Sustainable development: how to prepare tomorrow’s business leaders
- Insofar as they are shaping the world of tomorrow, it is essential to take an interest in the vision that future business leaders have of sustainability issues.
- MBA students can have differing views on this subject: the pro-economy view, the pro-environment view, or the economic-environmental view.
- While 85% of managers show a strong interest in environmental issues, they find it difficult to link them clearly to economic issues.
- As a result, more and more MBAs are transforming their content to integrate environmental issues more directly.
- To achieve this, tomorrow's business leaders should be trained in sustainability issues and their challenges, with an emphasis on interdisciplinarity.
Even if the climate emergency is on everyone’s mind, it is often difficult to transform the legitimate concerns that this emergency arouses into tangible action. This is particularly the case for businesses, which are subject to apparently totally contradictory injunctions: growth, profit and economic profitability on the one hand, transition and sustainable development on the other. While many of today’s business leaders are struggling to solve this equation, the question arises as to how we can prepare tomorrow’s business leaders for the development of sustainable activity. This is precisely the aim of a study conducted among MBA students by Pilar Acosta and Maria Jose Murcia.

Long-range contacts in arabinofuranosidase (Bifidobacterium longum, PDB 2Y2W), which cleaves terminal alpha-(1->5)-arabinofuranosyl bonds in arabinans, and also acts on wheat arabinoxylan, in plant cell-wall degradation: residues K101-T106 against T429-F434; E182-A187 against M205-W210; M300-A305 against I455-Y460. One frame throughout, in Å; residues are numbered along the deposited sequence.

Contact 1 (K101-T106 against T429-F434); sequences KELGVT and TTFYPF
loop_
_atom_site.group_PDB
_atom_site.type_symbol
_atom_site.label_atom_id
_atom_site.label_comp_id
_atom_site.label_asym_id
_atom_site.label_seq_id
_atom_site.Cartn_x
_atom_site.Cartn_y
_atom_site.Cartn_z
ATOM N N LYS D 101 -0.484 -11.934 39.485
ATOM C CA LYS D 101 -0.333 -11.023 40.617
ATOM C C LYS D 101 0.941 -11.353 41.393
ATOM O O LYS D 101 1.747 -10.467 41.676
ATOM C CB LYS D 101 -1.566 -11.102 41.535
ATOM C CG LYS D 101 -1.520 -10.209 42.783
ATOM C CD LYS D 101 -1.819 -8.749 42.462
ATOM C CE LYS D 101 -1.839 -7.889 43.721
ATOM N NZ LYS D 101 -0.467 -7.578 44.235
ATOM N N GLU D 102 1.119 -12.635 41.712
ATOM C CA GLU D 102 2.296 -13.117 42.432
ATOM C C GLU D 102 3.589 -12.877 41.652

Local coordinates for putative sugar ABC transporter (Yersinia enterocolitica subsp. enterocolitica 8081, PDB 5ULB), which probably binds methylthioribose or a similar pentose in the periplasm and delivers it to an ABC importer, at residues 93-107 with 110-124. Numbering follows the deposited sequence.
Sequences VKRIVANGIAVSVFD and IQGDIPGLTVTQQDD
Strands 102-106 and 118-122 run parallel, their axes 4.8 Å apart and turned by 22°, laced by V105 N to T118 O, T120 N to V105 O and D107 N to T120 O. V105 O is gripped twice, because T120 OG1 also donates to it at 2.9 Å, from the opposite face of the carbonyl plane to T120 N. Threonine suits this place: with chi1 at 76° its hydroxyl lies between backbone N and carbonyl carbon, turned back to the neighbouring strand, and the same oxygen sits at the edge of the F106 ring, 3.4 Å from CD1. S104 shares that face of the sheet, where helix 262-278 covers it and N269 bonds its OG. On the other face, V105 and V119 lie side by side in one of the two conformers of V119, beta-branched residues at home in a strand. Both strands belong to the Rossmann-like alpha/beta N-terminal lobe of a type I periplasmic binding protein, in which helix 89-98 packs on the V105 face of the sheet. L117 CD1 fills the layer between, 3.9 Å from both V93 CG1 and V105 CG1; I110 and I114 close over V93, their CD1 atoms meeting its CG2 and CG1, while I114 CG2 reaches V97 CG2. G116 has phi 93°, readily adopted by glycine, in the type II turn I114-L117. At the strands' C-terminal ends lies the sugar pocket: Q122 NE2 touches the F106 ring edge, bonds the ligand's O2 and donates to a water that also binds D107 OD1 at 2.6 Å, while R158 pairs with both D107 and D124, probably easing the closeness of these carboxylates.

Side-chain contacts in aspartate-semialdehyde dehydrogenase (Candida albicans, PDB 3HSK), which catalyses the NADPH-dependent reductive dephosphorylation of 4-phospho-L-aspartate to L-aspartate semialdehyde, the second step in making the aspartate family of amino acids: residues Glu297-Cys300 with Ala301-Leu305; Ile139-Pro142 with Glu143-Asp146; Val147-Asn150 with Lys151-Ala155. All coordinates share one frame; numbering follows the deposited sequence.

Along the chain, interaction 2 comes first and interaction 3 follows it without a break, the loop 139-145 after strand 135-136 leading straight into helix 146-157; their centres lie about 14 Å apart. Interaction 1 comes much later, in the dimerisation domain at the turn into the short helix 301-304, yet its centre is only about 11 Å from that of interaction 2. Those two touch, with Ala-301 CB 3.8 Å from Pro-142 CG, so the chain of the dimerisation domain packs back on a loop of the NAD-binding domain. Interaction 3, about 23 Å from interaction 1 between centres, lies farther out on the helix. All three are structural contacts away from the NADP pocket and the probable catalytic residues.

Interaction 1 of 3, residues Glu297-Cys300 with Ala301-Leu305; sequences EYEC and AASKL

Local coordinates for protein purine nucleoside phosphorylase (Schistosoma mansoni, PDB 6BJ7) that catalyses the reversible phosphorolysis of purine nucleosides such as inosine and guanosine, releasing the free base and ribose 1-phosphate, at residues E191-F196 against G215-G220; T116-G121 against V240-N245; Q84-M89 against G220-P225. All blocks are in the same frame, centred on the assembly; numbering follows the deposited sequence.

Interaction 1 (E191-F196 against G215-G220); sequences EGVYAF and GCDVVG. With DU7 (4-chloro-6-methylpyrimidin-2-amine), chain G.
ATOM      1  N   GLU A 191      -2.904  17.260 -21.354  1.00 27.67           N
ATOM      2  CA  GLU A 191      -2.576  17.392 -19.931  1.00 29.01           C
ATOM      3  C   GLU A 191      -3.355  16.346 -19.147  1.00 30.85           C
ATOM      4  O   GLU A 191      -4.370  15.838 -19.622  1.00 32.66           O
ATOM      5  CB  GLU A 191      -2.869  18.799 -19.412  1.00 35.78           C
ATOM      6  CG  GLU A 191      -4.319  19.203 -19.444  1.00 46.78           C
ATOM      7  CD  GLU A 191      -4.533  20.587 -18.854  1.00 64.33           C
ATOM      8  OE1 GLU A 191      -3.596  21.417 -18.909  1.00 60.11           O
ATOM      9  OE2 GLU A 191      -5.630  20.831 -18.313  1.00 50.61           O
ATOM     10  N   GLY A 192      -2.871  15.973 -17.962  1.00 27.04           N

The results of this study are of critical importance, since they show that while there is a very strong appetite for environmental issues among the younger generation – and future business leaders – it is still difficult to link these issues to the necessary economic challenges facing any company. This means that this ‘transition of mentality’ among future managers is not a foregone conclusion, and that it is imperative to adapt the content of MBA programmes so as not only to place sustainable development issues at the heart of them, but also to emphasise interdisciplinarity, a necessary approach if we are to overcome the many challenges associated with sustainable development.
Thierry Rayna, Chair Tech4Change
At a time when it is becoming increasingly urgent for companies to take on board today’s environmental challenges, this study looks at how future company managers view sustainable development issues, and reinforces the importance of addressing these issues during their training.